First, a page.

With finger and thumb
The simplest method is to just pinch off the faded blooms with finger and thumb. Aim to remove the flower with its stalk to ensure the plant looks tidy.
With secateurs, scissors or a knife
To deadhead plants with tough or stringy stems, use secateurs, scissors or a knife. This includes dahlias, calendulas, marigolds and shrubs such as lilac.
Where to cut
- For border perennials and annuals, trim away the old flowers, generally cutting back to a bud or leaf
- Some hardy geraniums, delphiniums and lupins produce a second flush of flowers if cut back close to ground level. This is known as the Chelsea Chop, as it is carried out at the end of May, at the time of the RHS Chelsea Flower Show. Others, such as lady’s mantle and oriental poppies, can still be cut back near ground level but, usually, only produce fresh foliage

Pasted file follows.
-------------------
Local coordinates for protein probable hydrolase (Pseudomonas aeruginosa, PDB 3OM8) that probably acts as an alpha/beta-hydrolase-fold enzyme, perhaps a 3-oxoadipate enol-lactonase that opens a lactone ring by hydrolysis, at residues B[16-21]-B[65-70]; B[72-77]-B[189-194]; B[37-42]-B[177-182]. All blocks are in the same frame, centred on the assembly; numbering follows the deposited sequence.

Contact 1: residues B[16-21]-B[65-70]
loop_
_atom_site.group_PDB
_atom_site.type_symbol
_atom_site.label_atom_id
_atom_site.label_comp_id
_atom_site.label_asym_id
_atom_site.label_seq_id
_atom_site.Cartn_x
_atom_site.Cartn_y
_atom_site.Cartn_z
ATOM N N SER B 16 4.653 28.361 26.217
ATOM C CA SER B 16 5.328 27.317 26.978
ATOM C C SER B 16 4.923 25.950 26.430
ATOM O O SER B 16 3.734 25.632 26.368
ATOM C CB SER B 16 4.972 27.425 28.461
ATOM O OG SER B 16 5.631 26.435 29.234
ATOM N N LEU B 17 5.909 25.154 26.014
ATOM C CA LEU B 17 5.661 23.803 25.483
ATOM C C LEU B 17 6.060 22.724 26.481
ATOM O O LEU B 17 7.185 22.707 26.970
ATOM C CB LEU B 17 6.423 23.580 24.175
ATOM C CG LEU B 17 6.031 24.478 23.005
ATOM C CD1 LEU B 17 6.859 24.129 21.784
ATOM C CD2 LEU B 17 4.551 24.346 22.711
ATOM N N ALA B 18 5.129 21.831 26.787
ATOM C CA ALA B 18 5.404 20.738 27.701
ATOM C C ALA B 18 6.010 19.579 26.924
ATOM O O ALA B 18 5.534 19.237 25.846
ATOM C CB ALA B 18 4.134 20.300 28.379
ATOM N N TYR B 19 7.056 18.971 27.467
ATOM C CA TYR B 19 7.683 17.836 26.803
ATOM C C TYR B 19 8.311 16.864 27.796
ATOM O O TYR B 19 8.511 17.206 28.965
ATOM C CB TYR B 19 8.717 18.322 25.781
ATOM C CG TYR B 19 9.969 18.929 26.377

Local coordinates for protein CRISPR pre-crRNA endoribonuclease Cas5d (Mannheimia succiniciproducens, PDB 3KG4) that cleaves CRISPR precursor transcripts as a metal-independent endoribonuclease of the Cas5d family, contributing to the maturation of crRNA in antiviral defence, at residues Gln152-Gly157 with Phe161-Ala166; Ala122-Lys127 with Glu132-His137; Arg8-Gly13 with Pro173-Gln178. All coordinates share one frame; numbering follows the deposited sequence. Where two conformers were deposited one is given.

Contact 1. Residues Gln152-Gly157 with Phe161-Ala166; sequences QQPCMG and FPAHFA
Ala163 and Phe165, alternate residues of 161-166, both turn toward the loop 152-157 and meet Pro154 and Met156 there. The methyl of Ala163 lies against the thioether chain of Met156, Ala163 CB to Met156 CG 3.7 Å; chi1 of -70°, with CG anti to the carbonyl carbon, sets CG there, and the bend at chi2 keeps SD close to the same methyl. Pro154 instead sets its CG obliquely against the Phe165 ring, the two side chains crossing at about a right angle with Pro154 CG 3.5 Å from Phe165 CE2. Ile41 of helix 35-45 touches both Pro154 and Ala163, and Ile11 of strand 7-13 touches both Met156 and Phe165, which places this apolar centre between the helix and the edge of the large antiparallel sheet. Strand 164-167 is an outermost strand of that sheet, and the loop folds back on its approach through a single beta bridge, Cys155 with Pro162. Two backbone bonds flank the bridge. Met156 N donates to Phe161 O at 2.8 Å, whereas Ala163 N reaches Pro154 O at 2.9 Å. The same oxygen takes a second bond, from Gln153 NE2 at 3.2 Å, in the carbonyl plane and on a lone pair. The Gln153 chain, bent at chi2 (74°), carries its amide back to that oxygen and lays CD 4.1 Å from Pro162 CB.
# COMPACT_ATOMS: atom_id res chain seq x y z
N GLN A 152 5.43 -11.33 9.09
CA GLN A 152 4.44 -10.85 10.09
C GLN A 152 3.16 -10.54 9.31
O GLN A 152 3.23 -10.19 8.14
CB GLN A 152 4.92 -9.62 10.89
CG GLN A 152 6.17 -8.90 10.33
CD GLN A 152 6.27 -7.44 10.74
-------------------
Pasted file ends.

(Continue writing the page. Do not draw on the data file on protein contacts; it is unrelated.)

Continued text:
- Gently snap off the faded flowers of roses, breaking the stalk just below the head (rather than cutting just above a leaf, as the snapping method results in more blooms being produced more quickly on repeat-flowering cultivars)